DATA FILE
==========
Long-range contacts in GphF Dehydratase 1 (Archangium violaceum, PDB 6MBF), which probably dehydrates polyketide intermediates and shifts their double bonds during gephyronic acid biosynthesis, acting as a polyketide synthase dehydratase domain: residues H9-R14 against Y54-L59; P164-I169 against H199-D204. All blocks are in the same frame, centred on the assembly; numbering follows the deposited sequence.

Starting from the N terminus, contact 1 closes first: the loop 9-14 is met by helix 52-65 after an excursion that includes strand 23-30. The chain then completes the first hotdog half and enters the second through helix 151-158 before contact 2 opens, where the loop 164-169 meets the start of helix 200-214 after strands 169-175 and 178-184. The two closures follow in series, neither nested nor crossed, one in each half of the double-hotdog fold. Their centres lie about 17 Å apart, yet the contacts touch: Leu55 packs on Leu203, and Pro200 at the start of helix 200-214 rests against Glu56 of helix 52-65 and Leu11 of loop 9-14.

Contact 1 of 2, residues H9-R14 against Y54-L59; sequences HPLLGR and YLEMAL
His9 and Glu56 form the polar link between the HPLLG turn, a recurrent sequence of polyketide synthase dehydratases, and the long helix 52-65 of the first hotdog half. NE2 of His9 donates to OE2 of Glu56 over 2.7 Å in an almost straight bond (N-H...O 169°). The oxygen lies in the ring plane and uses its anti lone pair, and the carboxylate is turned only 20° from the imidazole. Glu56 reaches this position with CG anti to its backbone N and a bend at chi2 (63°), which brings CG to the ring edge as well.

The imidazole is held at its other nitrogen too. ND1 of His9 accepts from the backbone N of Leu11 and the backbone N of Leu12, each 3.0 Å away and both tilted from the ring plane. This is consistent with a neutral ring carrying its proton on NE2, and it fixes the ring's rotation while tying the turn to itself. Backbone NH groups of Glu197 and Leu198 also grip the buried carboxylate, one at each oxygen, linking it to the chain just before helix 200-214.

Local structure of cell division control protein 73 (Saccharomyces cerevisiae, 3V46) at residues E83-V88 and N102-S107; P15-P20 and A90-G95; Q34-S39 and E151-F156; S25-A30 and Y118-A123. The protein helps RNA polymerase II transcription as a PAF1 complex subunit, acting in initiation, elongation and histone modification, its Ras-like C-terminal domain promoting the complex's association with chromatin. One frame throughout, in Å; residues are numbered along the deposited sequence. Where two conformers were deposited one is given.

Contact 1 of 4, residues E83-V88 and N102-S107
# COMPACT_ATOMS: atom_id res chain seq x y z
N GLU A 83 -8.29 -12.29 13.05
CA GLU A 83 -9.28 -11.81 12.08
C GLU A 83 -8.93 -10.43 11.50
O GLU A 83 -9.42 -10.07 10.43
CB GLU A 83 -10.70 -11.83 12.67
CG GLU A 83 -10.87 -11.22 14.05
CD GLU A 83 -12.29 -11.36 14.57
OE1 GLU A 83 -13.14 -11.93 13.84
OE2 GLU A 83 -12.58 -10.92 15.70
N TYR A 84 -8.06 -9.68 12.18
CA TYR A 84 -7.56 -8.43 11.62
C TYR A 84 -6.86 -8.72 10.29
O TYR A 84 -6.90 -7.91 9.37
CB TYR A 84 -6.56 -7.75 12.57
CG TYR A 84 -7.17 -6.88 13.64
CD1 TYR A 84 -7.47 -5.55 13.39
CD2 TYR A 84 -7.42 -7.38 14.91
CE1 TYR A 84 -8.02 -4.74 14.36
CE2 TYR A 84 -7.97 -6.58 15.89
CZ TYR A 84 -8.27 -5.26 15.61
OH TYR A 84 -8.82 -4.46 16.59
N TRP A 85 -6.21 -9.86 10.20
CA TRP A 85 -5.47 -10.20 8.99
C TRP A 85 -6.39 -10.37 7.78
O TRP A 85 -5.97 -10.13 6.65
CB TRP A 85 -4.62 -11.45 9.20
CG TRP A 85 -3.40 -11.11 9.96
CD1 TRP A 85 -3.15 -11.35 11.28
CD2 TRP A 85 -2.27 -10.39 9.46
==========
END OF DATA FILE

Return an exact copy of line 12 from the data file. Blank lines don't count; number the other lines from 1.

O GLU A 83 -9.42 -10.07 10.43